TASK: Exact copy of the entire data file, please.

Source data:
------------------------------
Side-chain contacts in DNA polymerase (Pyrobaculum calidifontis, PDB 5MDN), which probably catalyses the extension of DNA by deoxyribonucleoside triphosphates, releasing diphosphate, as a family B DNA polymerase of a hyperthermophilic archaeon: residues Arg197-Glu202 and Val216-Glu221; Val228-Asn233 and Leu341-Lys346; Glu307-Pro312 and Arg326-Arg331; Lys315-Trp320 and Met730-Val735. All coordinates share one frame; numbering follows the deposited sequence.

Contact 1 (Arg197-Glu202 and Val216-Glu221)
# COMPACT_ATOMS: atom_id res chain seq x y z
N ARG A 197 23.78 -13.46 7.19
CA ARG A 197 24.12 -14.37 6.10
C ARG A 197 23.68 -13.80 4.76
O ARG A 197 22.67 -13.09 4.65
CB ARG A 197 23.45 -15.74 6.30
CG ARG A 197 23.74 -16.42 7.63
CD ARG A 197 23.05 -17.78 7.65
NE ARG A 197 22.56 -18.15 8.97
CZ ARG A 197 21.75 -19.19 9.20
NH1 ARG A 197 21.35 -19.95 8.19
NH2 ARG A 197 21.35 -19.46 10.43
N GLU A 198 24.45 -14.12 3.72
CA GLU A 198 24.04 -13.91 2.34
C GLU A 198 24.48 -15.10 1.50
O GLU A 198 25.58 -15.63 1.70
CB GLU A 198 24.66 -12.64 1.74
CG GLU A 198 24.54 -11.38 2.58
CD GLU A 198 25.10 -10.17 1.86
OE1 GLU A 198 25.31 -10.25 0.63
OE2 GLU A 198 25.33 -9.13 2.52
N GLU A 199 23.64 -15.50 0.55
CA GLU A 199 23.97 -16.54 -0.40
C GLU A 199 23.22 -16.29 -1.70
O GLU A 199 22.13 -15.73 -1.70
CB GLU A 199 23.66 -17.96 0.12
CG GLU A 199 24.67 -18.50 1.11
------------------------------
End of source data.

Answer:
Side-chain contacts in DNA polymerase (Pyrobaculum calidifontis, PDB 5MDN), which probably catalyses the extension of DNA by deoxyribonucleoside triphosphates, releasing diphosphate, as a family B DNA polymerase of a hyperthermophilic archaeon: residues Arg197-Glu202 and Val216-Glu221; Val228-Asn233 and Leu341-Lys346; Glu307-Pro312 and Arg326-Arg331; Lys315-Trp320 and Met730-Val735. All coordinates share one frame; numbering follows the deposited sequence.

Contact 1 (Arg197-Glu202 and Val216-Glu221)
# COMPACT_ATOMS: atom_id res chain seq x y z
N ARG A 197 23.78 -13.46 7.19
CA ARG A 197 24.12 -14.37 6.10
C ARG A 197 23.68 -13.80 4.76
O ARG A 197 22.67 -13.09 4.65
CB ARG A 197 23.45 -15.74 6.30
CG ARG A 197 23.74 -16.42 7.63
CD ARG A 197 23.05 -17.78 7.65
NE ARG A 197 22.56 -18.15 8.97
CZ ARG A 197 21.75 -19.19 9.20
NH1 ARG A 197 21.35 -19.95 8.19
NH2 ARG A 197 21.35 -19.46 10.43
N GLU A 198 24.45 -14.12 3.72
CA GLU A 198 24.04 -13.91 2.34
C GLU A 198 24.48 -15.10 1.50
O GLU A 198 25.58 -15.63 1.70
CB GLU A 198 24.66 -12.64 1.74
CG GLU A 198 24.54 -11.38 2.58
CD GLU A 198 25.10 -10.17 1.86
OE1 GLU A 198 25.31 -10.25 0.63
OE2 GLU A 198 25.33 -9.13 2.52
N GLU A 199 23.64 -15.50 0.55
CA GLU A 199 23.97 -16.54 -0.40
C GLU A 199 23.22 -16.29 -1.70
O GLU A 199 22.13 -15.73 -1.70
CB GLU A 199 23.66 -17.96 0.12
CG GLU A 199 24.67 -18.50 1.11